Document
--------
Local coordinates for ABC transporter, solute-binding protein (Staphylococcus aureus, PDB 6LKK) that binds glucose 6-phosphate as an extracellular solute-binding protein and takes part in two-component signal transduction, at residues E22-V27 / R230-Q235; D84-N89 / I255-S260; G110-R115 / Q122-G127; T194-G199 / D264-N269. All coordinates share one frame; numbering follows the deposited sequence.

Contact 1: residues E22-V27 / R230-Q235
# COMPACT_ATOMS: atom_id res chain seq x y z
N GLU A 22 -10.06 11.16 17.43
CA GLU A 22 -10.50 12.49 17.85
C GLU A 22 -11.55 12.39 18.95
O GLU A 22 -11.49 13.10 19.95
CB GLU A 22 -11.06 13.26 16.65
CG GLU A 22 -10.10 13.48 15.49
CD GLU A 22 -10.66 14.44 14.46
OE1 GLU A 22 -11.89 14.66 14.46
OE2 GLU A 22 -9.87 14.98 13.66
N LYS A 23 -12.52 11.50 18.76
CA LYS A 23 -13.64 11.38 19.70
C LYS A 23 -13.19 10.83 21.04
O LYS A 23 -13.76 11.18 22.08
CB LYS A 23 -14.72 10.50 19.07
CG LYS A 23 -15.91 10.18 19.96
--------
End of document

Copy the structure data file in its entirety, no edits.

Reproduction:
Local coordinates for ABC transporter, solute-binding protein (Staphylococcus aureus, PDB 6LKK) that binds glucose 6-phosphate as an extracellular solute-binding protein and takes part in two-component signal transduction, at residues E22-V27 / R230-Q235; D84-N89 / I255-S260; G110-R115 / Q122-G127; T194-G199 / D264-N269. All coordinates share one frame; numbering follows the deposited sequence.

Contact 1: residues E22-V27 / R230-Q235
# COMPACT_ATOMS: atom_id res chain seq x y z
N GLU A 22 -10.06 11.16 17.43
CA GLU A 22 -10.50 12.49 17.85
C GLU A 22 -11.55 12.39 18.95
O GLU A 22 -11.49 13.10 19.95
CB GLU A 22 -11.06 13.26 16.65
CG GLU A 22 -10.10 13.48 15.49
CD GLU A 22 -10.66 14.44 14.46
OE1 GLU A 22 -11.89 14.66 14.46
OE2 GLU A 22 -9.87 14.98 13.66
N LYS A 23 -12.52 11.50 18.76
CA LYS A 23 -13.64 11.38 19.70
C LYS A 23 -13.19 10.83 21.04
O LYS A 23 -13.76 11.18 22.08
CB LYS A 23 -14.72 10.50 19.07
CG LYS A 23 -15.91 10.18 19.96